2.A. Apply alcohol hand rubs to palm, rubbing over entire hand surface until dry.
2.B. Wet hands with water, apply recommended product dose, rub vigorously 15 seconds over surface, rinse with water, dry thoroughly with paper towel; turn faucet off with towel. Avoid hot water which increases dermatitis risk.
3.C. Use antimicrobial soap or alcohol hand rub for surgical scrub before donning sterile gloves.
3.D. Perform surgical scrub with antiseptic and water for manufacturer's stated 2-6 minutes time only.
3.E. Use alcohol surgical hand scrubs per manufacturer's instruction. Pre-wash with soap and water and dry thoroughly before alcohol surgical scrub; dry thoroughly before donning sterile gloves.
4.A. Provide HCWs with efficacious, low irritancy hand hygiene products.
4.B. Obtain HCW input on products regarding feel, fragrance and skin tolerance; cost is not a primary factor in product selection.
5.B. Solicit manufacturer information on interactions among hand lotions, creams, alcohol rubs and antimicrobial soaps used in the facility.
6.D. Remove gloves after each patient; do not reuse or wash gloves.
8.A. Make hand hygiene adherence a priority in the facility, providing administrative support and finances.
8.B. Implement multidisciplinary program for HCW compliance to hand hygiene practices.
Category II Suggested
1.H. Decontaminate hands if moving from contaminated to clean body site.
1.I. Decontaminate hands after contact with inanimate objects near patients.
1.M. Wash hands with plain or antimicrobial soap and water for Bacillus anthracis (anthrax) spore exposure.
2.C. Liquid, bar, leaflet or powdered plain soap are acceptable non-antimicrobial forms for washing hands. Use soap racks for bar soap; use small bars.
2.D. Eliminate multiple use hanging or roll cloth towels in healthcare.
3.A. Remove rings, watches and bracelets before doing surgical hand scrub.
3.B. Remove debris underneath fingernails with a nail cleaner under running water.
4.C. Solicit manufacturer information regarding interactions among hand cleansing products, skin care products and glove types used in the facility.
4.D. Evaluate dispenser systems for function and dosing prior to purchase.
6.B. Keep natural nail tips less than 1/4 inch long.
6.E. Change gloves if moving from contaminated to clean body site during patient care.
7.A. Educate HCWs about hand contamination activities and pros and cons of cleansing methods.
7.C. Encourage patients and families to remind HCWs about decontaminating their hands.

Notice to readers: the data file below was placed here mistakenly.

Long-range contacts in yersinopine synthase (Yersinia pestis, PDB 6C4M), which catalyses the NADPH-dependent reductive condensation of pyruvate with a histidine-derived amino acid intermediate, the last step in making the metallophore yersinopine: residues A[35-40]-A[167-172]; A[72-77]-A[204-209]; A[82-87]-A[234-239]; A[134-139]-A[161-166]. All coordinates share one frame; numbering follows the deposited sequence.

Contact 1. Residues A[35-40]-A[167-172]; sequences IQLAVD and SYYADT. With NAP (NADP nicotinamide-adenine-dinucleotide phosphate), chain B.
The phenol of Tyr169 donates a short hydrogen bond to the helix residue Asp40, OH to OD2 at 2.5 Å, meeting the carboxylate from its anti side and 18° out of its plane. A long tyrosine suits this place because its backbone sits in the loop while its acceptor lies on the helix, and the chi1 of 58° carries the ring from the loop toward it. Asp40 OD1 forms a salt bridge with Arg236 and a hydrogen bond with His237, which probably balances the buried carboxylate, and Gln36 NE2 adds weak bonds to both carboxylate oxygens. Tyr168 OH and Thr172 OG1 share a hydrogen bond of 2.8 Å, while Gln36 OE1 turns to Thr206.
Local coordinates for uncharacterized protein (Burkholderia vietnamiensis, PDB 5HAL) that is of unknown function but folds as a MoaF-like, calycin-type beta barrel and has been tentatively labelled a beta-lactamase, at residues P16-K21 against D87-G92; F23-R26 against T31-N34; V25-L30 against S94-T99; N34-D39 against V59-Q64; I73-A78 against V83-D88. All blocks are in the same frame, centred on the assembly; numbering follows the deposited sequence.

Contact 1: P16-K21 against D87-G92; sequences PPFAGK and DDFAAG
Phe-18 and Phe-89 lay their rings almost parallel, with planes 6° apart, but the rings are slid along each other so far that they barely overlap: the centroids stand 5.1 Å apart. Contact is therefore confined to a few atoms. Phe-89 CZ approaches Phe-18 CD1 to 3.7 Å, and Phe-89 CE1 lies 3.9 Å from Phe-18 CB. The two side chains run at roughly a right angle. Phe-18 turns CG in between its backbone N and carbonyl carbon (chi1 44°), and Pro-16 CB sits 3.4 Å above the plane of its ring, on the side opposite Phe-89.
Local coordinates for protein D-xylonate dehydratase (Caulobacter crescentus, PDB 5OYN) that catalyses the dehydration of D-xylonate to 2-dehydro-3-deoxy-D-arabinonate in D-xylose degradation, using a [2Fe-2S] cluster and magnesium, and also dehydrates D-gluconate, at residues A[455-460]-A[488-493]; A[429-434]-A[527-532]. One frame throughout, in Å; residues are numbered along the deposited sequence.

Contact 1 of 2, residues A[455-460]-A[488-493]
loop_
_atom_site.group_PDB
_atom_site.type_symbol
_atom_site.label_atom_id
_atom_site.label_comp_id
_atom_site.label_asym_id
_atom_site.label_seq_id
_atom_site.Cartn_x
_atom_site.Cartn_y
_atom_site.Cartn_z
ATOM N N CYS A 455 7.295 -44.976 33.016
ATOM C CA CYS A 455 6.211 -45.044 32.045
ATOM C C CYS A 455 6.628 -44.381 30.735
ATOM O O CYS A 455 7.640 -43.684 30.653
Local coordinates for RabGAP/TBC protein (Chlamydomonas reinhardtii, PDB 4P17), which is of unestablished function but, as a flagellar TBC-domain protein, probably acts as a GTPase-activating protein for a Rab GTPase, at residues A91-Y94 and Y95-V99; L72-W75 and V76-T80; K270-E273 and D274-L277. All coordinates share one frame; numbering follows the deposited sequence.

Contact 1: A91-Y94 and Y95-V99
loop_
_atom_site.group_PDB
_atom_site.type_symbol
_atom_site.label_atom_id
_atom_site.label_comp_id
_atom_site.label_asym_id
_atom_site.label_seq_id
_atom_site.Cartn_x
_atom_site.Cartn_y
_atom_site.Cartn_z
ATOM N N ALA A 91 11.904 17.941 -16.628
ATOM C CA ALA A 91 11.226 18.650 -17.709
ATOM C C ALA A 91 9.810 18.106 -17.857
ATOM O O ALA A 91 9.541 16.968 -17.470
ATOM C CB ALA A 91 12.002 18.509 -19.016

No recommendation, No consensus reached
1.N. Routine use of non-alcohol hand rubs for hand hygiene in healthcare.
6.F. Wearing rings in healthcare.
Note: 2.A. Follow the manufacturer's recommendations regarding the volume of product to use. This statement in the HICPAC document appears to sanction violation of federal law, namely non-compliance with FDA labeling requirements, as it is without a rating.
Part III on performance indicators is a new addition to the HICPAC format. Here it focuses on four aspects for measuring HCW hand hygiene compliance:
1) Survey compliance of performance quantity over quantity of opportunities by ward or by service, providing feedback to HCWs;
2) Calculate the volume of alcohol product used per 1,000 patient days;
3) Monitor artificial nail wearing compliance with written policy; and
4) Assess HCW hand hygiene compliance during outbreaks.
The 2002 HICPAC Guideline on Hand Hygiene espouses the advent of alcohol gels as the answer to HCW compliance deficits while requesting statistical research data for strengthening evidence-based references for alcohol based hand hygiene practices. It behooves anyone who has or is about to implement this guidance to thoroughly and thoughtfully read this entire document. Employ critical thinking skills when assessing its intent and its recommendations as they apply to the unique healthcare delivery system or facility. Conducting objective product evaluations within the facility with a multidisciplinary group provides a systematic method for informed decision-making. Instruct HCWs and adhere to the labeling and storage requirements of the products selected. Remember hand cleansing and disinfecting with skin care and antiseptic products require multiple steps, mechanical friction being the most important to rid the surface of microbes.
|TEST QUESTIONS: TRUE OR FALSE||T||F|
|1. Artificial nail extenders must be polished when worn during patient care.|
|2. Chlorhexidine is a category I according to FDA.|
|3. Semmelweis recommended triclosan as the first hand antiseptic solution.|
|4. Alcohol hand rubs are the primary antiseptic for surgical hand scrubs.|
|5. Moving from a contaminated to a clean body site requires only new gloves.|
|6. Iodophors are the recommended agents for disinfecting post anthrax exposure.|
|7. Alcohol hand rubs require 15 seconds for drying time.|
|8. Add additional product to partially empty soap dispensers.|
|9. Alcohol products are stored in clean storage closets with other antiseptics.|
|10. Petroleum hand creams combat dermatitis and safeguard glove integrity|